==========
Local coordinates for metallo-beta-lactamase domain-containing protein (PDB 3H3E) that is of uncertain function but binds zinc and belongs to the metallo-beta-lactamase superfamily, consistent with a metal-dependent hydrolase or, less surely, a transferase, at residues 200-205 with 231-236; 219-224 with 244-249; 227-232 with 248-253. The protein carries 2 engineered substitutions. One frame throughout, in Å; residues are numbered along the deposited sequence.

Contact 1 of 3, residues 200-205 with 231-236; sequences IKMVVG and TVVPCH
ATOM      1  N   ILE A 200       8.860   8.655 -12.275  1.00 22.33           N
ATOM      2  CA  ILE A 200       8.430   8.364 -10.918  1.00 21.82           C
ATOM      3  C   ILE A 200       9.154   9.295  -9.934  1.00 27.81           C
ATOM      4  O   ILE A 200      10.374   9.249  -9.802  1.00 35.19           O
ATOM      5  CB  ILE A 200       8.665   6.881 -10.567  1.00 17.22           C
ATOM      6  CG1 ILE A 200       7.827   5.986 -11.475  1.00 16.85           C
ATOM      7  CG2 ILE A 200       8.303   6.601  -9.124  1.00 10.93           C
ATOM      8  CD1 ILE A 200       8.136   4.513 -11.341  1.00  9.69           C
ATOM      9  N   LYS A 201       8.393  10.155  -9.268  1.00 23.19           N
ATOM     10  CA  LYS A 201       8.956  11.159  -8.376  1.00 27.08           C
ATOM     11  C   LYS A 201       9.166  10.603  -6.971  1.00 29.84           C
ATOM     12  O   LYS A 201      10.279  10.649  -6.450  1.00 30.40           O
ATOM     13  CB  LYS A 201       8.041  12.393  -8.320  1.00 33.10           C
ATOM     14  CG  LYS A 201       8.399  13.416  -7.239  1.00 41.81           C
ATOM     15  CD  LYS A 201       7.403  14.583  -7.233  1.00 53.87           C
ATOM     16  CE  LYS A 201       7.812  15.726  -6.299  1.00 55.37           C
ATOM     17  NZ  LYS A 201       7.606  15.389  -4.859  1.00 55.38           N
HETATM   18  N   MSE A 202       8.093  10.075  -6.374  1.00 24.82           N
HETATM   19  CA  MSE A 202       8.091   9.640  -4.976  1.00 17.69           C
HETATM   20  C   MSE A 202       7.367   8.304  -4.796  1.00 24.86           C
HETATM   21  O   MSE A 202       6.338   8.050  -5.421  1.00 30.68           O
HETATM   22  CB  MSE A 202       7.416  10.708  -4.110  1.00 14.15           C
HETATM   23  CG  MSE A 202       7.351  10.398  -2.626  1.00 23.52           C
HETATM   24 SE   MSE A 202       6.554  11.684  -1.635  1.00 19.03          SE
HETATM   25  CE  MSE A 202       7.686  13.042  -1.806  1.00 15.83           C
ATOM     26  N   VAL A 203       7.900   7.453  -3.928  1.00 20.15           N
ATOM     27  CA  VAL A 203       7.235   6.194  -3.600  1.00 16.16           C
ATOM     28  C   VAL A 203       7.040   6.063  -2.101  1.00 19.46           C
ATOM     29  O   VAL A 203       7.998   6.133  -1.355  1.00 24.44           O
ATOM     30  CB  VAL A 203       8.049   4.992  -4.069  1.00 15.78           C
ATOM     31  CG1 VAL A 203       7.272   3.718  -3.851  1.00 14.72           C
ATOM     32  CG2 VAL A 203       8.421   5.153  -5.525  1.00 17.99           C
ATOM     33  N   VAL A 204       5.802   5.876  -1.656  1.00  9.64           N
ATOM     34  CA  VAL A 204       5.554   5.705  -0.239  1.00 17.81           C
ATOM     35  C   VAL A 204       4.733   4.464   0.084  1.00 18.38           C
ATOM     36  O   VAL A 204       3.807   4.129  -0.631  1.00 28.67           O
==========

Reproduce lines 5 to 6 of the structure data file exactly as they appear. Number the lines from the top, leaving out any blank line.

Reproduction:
ATOM      3  C   ILE A 200       9.154   9.295  -9.934  1.00 27.81           C
ATOM      4  O   ILE A 200      10.374   9.249  -9.802  1.00 35.19           O